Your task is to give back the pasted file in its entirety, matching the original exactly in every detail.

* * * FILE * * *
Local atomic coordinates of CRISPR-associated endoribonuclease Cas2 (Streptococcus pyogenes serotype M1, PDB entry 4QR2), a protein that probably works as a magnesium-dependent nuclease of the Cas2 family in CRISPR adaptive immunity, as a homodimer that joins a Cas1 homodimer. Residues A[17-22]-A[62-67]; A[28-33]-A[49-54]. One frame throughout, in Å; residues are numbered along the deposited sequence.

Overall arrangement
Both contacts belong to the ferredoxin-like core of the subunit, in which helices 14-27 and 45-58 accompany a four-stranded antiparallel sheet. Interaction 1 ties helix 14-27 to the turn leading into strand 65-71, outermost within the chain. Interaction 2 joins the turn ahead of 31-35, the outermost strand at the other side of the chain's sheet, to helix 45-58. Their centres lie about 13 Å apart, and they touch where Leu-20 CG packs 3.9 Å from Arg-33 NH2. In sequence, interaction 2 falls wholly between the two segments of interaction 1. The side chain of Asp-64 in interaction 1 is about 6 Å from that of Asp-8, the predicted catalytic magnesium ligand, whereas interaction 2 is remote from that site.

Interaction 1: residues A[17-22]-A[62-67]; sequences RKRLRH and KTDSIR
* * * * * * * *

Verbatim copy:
Local atomic coordinates of CRISPR-associated endoribonuclease Cas2 (Streptococcus pyogenes serotype M1, PDB entry 4QR2), a protein that probably works as a magnesium-dependent nuclease of the Cas2 family in CRISPR adaptive immunity, as a homodimer that joins a Cas1 homodimer. Residues A[17-22]-A[62-67]; A[28-33]-A[49-54]. One frame throughout, in Å; residues are numbered along the deposited sequence.

Overall arrangement
Both contacts belong to the ferredoxin-like core of the subunit, in which helices 14-27 and 45-58 accompany a four-stranded antiparallel sheet. Interaction 1 ties helix 14-27 to the turn leading into strand 65-71, outermost within the chain. Interaction 2 joins the turn ahead of 31-35, the outermost strand at the other side of the chain's sheet, to helix 45-58. Their centres lie about 13 Å apart, and they touch where Leu-20 CG packs 3.9 Å from Arg-33 NH2. In sequence, interaction 2 falls wholly between the two segments of interaction 1. The side chain of Asp-64 in interaction 1 is about 6 Å from that of Asp-8, the predicted catalytic magnesium ligand, whereas interaction 2 is remote from that site.

Interaction 1: residues A[17-22]-A[62-67]; sequences RKRLRH and KTDSIR